Despite negative commentary from some corners of the dealer/distribution sector, the b2b market remains full of opportunity.
You can see the results for dealers who saw the writing on the wall last year and switched to a consultative approach with quality customers, and sought out high retention rates and low churn.
It requires dealers to take a different approach to the high-volume model of consumer connections.
To best capitalise on the current market climate, dealers must understand their customers’ businesses, locking themselves in so the dealer is viewed as an indispensable element and central to improving the way the customer communicates.
Success is based on offering more than just mobile phones; it centres on consulting the delivery of data and systems integration.
By positioning themselves as integral to their clients’ businesses, dealers will be able to build long-term profitable relationships. With an outsourced business model, customers become so reliant on them that they hand over the responsibility of everything that involves communication.
This also provides additional revenue opportunities, as high-margin fees can be charged for the management of this service and the consultancy provision it brings.
To achieve this, dealers need to focus on developing quality customers rather than mass volume, specifically in the SME market. By forging strong relationships with both networks and dealers, distributors remain the lynchpin of the indirect channel, and can provide the optimum route for operators to access SMEs in particular.
In addition to feeding insights into the networks to help shape strategy and encouraging a culture of more open dialogue throughout the channel, distributors should work more intelligently with their dealers to ensure mutual and beneficial knowledge sharing.
For some dealers within the b2b sector this is not too much of a seismic change. Many originally began as independents that focused on businesses and then morphed into retailers who targeted the masses, some of which were sold to chains or operators.
As the industry has changed, some of these have reverted back to focusing on their core strength of looking after the corporate community, and so encouraging a consultative culture should not be a hard sell among these dealers.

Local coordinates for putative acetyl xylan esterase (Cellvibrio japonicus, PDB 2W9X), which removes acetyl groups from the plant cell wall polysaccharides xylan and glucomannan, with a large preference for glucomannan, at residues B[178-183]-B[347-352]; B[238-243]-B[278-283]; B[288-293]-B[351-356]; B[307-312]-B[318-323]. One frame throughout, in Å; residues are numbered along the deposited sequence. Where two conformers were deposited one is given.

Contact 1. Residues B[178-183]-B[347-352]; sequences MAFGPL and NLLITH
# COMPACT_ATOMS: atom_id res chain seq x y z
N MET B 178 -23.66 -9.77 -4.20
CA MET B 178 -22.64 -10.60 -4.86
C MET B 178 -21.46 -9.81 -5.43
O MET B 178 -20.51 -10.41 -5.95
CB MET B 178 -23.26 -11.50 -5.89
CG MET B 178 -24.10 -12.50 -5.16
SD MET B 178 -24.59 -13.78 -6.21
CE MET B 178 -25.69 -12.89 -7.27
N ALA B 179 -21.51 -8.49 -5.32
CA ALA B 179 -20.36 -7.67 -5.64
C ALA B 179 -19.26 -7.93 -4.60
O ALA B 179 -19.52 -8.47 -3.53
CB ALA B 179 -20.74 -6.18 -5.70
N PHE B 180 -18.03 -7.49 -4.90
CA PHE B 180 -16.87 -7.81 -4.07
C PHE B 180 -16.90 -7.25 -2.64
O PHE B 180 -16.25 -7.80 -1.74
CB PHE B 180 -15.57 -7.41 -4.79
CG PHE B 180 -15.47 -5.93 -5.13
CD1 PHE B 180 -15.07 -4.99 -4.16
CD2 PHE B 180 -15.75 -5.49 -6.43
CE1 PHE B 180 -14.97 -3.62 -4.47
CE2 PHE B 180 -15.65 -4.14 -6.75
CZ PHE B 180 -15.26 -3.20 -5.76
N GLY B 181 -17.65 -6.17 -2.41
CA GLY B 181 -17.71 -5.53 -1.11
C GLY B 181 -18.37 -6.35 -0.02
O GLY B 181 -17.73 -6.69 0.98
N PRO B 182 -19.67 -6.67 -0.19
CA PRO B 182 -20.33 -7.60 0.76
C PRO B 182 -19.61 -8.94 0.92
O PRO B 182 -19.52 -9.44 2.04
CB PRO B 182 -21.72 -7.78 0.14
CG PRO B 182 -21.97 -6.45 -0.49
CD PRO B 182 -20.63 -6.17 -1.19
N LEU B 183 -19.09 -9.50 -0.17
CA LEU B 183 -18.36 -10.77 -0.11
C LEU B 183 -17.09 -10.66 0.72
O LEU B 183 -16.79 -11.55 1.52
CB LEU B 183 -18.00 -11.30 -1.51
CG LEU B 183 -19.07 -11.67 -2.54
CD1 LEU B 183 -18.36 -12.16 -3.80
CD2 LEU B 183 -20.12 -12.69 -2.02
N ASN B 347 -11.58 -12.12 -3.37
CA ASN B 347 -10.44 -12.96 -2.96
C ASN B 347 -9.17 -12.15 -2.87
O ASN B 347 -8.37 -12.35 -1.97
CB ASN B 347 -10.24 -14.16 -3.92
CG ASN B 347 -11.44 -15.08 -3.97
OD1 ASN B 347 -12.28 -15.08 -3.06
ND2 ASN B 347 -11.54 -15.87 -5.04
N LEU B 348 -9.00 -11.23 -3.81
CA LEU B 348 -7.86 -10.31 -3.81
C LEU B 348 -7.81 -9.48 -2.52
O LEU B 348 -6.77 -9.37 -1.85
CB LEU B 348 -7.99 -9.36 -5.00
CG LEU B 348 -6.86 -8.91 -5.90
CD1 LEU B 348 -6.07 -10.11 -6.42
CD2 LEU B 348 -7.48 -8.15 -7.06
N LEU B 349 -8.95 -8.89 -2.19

The SME market is a significant growth sector, and these businesses represent 52% of organisations in the UK, making them a valuable customer base. Figures from the networks support this, as Vodafone has found that customers with between one and seven handsets attract £15.00 per head more, per user, per month than customers with 20 handsets.
The networks provide a clear indicator of the direction in which b2b is moving. As they continue to position themselves as providers of complete communications solutions, it is clear that the emphasis for dealers is on quality, retention and value. It has been for some time, but it is more critical than ever for dealers.
By focusing on developing high-value customers, the networks are providing technical and financial support, as well as training to ensure that a dealer’s sales team is data accredited. Customer retention is a clear priority, as indicated by the advent of 24-month contracts, and a focus on enforcing specific performance criteria around secondary connections.
Return on investment is a theme that will dominate the entire mobile supply chain for 2008; from the networks to distributors and from distributors to dealers. Success will be based on a ruthless attitude to turning away customers that don’t provide an appropriate return.
Volume will need to be sacrificed to maximise value and profit.
Consolidation will continue to offer opportunities for many – merging with the IT sector, for example, is a progressive move that fits with the growing demand for converged solutions.
Ultimately, b2b will continue to provide lucrative margins in 2008.